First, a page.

session #089 – JonnyVicious

Tracklist:

1. the holy monks of the order of wine in Bretagne.
2. letters from Bach.
3. more letters from Bach
4. a baroque suicide
5. proverbial pants – soulwax
6. The end.

                            

More JonnyVicious:

facebooksoundcloud

 

Hailing from Kuala Lumpur, Malaysia, JonnyVicious is one of the most sought-after selectors in the SEA region at the moment, who has been gracing international parties with his highly eclectic mixes and persona. Strolling through most of KL’s underground venues on a monthly basis, Jonny also has strong ties to the Singaporean scene, where he recently played at the packed out Kilo Lounge.

We were very excited to welcome him on the rota for the electrocaine sessions, and oh boy did he deliver: 60 minutes of weird eclectic beats in one of the most outstanding mixes in the season.

Where, when and how was this mix recorded?

My home, last fall, on cdjs :)

How would you describe it to us?

Temperamental, Agressive, Melancholic & Diverse.

Tell us your story, how did you get into DJing?

Damn that’s a short story, shitty music being played all over my city so we threw private parties which led to people realising that I could throw a party which led to club owners allowing my technically disabled self to play some music once a week. it took me a good year to actually be able to mix, things are different when you’re not in a small apartment with 30 people off their face!

From funk, soul, house to techno and beyond, each of your sets tend to be properly curated for each situation. How do you go along preparing them?

I grew up around music, there wasn’t a day that went by without music being played at home, our family house parties usually started with all sorts of music and ended with my drunken family singing all my grandfathers favourites.

So today, I have a mind that’s pretty much open to everything as long as it’s good. My preparation usually involves me researching the club or podcast series and figuring out what the audience of that particular avenue is interested in, with that I would usually throw in my grooves along with cuts that suit whatever I’m prepping for. Music is subjective and everyone has their own way of loving it, paralysing yourself to one form of music to me is intellectual suicide.

Where’s your favourite place to DJ?

I love dark clubs with heavy sound systems, the only reason I do is because I’m a complete introvert when I’m playing, I’m not into much eye contact at all and I prefer if the crowd wasn’t focusing their energy on me. I much prefer the crowd to focus on the music and their dance moves. A little scream or whistle when I make a banging transition or throw on a tune that blows the dance floor apart is all I need. Haha.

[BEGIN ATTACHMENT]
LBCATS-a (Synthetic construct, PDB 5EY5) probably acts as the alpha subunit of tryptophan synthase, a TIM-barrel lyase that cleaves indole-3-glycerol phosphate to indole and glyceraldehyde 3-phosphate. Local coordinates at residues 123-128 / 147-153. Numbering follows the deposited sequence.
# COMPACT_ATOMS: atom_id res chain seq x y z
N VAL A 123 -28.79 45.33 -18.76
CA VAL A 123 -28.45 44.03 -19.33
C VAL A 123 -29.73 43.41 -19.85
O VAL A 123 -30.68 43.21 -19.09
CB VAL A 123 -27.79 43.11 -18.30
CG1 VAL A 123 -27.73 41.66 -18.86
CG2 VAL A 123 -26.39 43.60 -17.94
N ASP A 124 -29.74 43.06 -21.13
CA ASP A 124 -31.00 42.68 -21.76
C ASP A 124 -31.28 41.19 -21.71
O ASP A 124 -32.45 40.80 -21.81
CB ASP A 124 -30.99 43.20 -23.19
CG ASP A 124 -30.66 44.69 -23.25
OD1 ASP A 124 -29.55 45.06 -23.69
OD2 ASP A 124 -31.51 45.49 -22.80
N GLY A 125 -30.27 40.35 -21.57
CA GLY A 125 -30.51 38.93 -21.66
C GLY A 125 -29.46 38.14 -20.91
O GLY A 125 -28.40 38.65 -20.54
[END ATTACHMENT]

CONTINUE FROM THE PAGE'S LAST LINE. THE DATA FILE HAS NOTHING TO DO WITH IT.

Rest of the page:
What’s your take on the current buzzing SEA scene? Do you feel being at a time where the scene is changing?

That is fundamentally the first time anyone has ever asked me that in this context. I believe I joined the underground scene at a time when it was slowly beginning change here in SEA, around 2011-2012, I felt a mega earthquake in 2014 and realised that we are actually getting somewhere. We’re finally becoming a little bit more competitive and the acts that are being booked could easily be compared to what we had back here in the late 90’s. Big cats are taking notice and actually agreeing to gigs in our small “remote” cities. So I definitely feel amazing and I know quite a few people who feel the same.

Any events/clubs which you think deserve more attention?

One club in SEA that I really think deserves a lot more attention is Savage in Hanoi. It’s a little dystopia in the middle of a very sleepy city that’s run by a team of champions.

Tell us a bit more what you do in Kuala Lumpur.

Well I am the head booker for Pisco Bar and Mr Chews, I organise every bit of music that goes through these two venues, from booking the acts to organising parties to marketing the parties etc. apart from that I am currently working on a small project with a few of my very good friends, can’t really say much at this point, wouldn’t want to jinx it, and of course I’m djing at least 4 times a week.

Do you think dance music helped you to become who you are personally?

If anything dance music has made my life turn into a bigger roller coaster than it already was, I’m not complaining tho, I love roller coasters.

How is it being gay in Malaysia?

I personally love being gay in Malaysia, people aren’t vocal enough to trash you on the streets like in Europe so I hardly ever get stares or bullies, and to be honest, true malay culture is to accept people as they are and respect everyone. Governments try and abuse the rights of not just LGBTQ’s but minorities and so forth but quite typically once you’re done with school (and the horny/violent jocks), life works out pretty well here if you put your energy into creating your own space.

Favourite non-electronic album?

Such a difficult question but if I had to choose I would base it on how trashed that particular CD got. Snow Patrol – Eyes Open. I had that album on repeat for at least 2 years!

We’ve noticed some gear lying around at your place, do you use them?

When and how did you notice anything in my room? This is kinda creepy.